Taiwan Approves up to NT$840 Billion for Covid Relief

Taiwan Approves up to NT$840 Billion for Covid Relief
Photo Credit: CNA

What you need to know

Middle and low-income households are eligible for subsidies, along with workers in certain industries. Migrant workers and other non-citizen residents, however, are not explicitly included for relief in the measures made public today.

Taiwan’s legislature today passed a pandemic-related financial relief plan, allowing the Executive Yuan to allocate up to NT$840 billion (US$30.4 billion) for direct payments and loans to citizens and businesses.

The Executive Yuan is to sign the budget into law on June 3, and the first payments are expected to hit accounts on June 4.

Middle and low-income households are eligible for an additional NT$4,500 (US$163) per month per household member for three months. The cities and counties of Taiwan have varying income thresholds, ranging from a high of NT$25,508/month (US$923) per household member in Taipei to as low as NT$17,472 (US$632) in the outlying islands of Kinmen and Matsu. The NT$4,500 comes on top of an annual subsidy for middle and low-income households in Taiwan of around NT$150,000 per year in Taipei.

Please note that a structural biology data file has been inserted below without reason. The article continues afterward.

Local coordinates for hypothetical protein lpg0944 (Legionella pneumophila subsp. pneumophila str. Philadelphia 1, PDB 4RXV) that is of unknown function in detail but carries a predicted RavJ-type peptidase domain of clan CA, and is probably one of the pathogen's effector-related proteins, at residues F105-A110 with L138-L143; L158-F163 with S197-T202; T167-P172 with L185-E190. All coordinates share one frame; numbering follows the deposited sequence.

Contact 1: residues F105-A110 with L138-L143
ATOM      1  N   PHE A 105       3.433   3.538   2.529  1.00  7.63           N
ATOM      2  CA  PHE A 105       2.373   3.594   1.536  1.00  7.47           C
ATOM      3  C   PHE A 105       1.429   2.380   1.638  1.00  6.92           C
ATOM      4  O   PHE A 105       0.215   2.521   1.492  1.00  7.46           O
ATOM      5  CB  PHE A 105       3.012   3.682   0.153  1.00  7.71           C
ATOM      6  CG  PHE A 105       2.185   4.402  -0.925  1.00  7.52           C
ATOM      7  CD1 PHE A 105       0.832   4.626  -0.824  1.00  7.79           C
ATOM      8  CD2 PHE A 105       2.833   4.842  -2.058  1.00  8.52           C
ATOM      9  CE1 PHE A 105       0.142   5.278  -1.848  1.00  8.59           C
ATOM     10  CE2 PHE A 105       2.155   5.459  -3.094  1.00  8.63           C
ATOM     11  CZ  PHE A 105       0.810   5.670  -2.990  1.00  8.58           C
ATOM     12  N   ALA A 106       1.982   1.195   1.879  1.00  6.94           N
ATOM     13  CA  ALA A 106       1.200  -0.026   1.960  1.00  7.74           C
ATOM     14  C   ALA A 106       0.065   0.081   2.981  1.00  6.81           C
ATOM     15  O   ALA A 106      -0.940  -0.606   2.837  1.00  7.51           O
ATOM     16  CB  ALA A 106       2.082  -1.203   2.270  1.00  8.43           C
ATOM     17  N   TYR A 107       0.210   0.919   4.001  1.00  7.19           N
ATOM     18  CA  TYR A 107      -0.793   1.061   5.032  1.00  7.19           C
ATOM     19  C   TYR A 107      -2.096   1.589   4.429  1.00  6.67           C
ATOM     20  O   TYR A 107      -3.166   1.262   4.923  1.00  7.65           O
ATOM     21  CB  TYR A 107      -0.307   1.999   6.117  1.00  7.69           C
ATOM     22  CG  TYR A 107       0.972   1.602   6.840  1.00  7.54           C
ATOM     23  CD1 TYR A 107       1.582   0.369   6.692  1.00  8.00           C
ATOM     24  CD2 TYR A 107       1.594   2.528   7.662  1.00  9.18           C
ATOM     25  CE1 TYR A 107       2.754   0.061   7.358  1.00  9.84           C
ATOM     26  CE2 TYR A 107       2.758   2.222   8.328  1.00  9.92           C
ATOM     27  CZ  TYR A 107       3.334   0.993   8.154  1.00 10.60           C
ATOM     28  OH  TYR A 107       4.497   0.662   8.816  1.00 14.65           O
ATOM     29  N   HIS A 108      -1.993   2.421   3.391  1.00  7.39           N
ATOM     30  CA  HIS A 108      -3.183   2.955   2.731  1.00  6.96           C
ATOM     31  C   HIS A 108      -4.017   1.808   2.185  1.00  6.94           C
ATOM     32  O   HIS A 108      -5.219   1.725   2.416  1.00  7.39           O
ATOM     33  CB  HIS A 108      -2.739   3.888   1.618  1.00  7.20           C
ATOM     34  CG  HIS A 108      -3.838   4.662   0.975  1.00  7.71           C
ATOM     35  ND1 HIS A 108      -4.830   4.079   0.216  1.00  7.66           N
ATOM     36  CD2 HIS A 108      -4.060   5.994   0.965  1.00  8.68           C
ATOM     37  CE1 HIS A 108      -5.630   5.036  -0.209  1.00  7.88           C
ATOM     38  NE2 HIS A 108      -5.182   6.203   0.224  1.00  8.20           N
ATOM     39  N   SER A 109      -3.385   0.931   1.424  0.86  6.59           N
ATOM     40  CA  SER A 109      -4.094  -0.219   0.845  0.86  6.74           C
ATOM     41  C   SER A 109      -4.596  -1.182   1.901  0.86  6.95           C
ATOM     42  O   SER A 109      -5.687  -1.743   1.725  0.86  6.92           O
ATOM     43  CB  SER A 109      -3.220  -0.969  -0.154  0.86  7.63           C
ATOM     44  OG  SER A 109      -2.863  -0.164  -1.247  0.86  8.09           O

Those who fall into certain job categories are also eligible for a pandemic-relief subsidy. Farmers and fishers are entitled to a one-time payment of NT$10,000; the self-employed, including street peddlers, and tourism workers, including tour operators, tour guides, and tour bus drivers, can apply for a NT$10,000 monthly payment for three months.

Migrant fishermen, along with non-citizen residents in other professions, were not explicitly included in the the measures made public today.

Workers are allowed to take out loans from state-owned banks of up to NT$100,000 at a reduced interest rate. Premier Su Tseng-chang said around 500,000 workers will benefit from this policy.

Taiwan’s government allocated NT$420 billion last year to subsidize workers and companies who have been hit hard by the pandemic. Kung Ming-hsin, Minister of the National Development Council, said with previous experience in processing the applications, he believes this time people will not have to wait in long lines outside public offices to apply to receive their targeted subsidies, which caused public discontent last year and would risk spreading the virus.

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TNL Editor: Bryan Chou, Nicholas Haggerty (@thenewslensintl)

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